The XX Factor

Is the Love Affair in “An Education” Statutory Rape?

An Education , which hits theatres today, is either really lucky or really unlucky about its release date. Coming on the heels of the Roman Polanski arrest, which stirred discussion over whether sex with a minor is ever OK, the movie’s plot line is particularly fraught. An absolutely adorable Carey Mulligan plays Jenny, a 16-going-on-17-year-old student in 1961 England, who is courted by the much-older David, played by Peter Sarsgaard.

A piece about the film on ABC News today asks whether sex with a minor can be consensual , and pulls out a line Jenny’s teacher delivers to her, toward the end of the film: “You’re just a child.” It’s a line that screenwriter Nick Hornby now regrets, according to Mulligan, given the shadow the Polanski arrest has cast on the film. (Jenny and David do it, rather matter-of-factly, on her 17 th birthday.)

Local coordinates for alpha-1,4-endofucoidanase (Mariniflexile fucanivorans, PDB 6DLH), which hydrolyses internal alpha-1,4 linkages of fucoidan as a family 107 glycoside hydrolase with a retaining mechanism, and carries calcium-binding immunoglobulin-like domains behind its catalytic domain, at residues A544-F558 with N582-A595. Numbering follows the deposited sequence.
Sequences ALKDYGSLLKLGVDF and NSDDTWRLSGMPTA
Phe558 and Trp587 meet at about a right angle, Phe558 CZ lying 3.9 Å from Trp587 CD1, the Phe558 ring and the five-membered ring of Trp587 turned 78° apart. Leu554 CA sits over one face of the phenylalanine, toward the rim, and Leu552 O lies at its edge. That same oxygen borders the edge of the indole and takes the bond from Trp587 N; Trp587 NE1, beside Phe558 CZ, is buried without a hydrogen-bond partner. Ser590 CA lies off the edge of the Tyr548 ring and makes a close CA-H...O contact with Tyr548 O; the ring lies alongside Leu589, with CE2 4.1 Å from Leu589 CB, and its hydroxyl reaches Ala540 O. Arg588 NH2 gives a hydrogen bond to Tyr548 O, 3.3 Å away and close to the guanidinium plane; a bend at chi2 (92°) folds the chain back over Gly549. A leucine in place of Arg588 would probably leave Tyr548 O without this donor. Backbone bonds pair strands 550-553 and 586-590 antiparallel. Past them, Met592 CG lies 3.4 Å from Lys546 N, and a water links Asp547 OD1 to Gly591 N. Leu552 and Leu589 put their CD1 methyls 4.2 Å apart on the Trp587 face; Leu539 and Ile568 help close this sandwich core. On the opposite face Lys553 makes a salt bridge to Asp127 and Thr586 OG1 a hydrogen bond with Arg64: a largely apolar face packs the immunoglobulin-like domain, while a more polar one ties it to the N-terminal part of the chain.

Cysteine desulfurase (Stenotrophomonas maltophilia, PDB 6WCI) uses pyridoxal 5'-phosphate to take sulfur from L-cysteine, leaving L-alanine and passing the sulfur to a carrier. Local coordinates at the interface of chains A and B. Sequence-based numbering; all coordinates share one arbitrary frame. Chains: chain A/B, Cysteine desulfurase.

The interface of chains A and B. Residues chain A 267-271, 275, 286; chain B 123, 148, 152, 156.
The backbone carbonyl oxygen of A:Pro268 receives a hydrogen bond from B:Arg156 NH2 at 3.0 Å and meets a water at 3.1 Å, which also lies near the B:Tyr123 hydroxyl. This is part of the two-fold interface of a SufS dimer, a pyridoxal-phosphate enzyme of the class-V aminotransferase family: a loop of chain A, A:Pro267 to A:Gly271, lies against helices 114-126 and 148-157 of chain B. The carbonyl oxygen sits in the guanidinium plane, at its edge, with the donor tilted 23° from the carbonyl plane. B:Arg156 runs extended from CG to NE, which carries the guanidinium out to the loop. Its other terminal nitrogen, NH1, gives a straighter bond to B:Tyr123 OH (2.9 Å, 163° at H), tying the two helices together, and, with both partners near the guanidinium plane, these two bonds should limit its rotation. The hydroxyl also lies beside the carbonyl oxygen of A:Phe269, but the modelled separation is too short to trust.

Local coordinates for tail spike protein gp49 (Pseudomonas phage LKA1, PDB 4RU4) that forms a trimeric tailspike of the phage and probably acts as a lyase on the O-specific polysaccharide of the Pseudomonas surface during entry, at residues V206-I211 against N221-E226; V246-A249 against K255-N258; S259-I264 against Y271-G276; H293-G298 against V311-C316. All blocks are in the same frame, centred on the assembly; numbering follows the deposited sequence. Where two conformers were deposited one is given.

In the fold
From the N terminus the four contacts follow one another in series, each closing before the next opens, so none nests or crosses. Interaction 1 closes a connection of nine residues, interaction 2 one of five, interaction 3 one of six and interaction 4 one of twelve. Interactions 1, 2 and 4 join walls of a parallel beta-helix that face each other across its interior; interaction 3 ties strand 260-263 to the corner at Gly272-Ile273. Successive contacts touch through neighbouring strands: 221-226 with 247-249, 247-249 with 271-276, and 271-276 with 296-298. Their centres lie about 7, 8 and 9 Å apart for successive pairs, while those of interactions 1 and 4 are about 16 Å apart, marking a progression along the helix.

But what was so powerful to me about An Education was how little you thought about the age difference between Jenny and David. She’s legally a child, perhaps, but she fits in better intellectually and emotionally with David’s crew than her peers. Her relationship with David was complex and totally messed up in a lot of ways, but age wasn’t the one that mattered-not to me, and not to any of the characters. For Jenny’s parents, it was enough that she be married and taken care of by a man with (bogus, as it turns out) hoity-toity academic credentials and money to spend on pampering their daughter-and, less nobly, them. For Jenny’s teachers, David was a threat solely based on how he’d affect her decisions about pursuing her own education. But that struggle between staying in school to work toward a meaningful career and letting herself be the darling accessory to her jet-setting man could just as easily have taken place were David a rich boy of her own age.

I saw a screening of the film before Polanski’s arrest had brought questions of statutory rape to the forefront of the news, so I wonder how seeing it now will color the way viewers judge Jenny and David’s relationship, particularly the sexual side. Will it still succeed in maintaining that Lolita -style distance that leaves you slightly skeeved out by how little you mind an older man is preying on a younger woman? Noreen and Willa, you saw it at the same time I did. Were you similarly un-skeeved?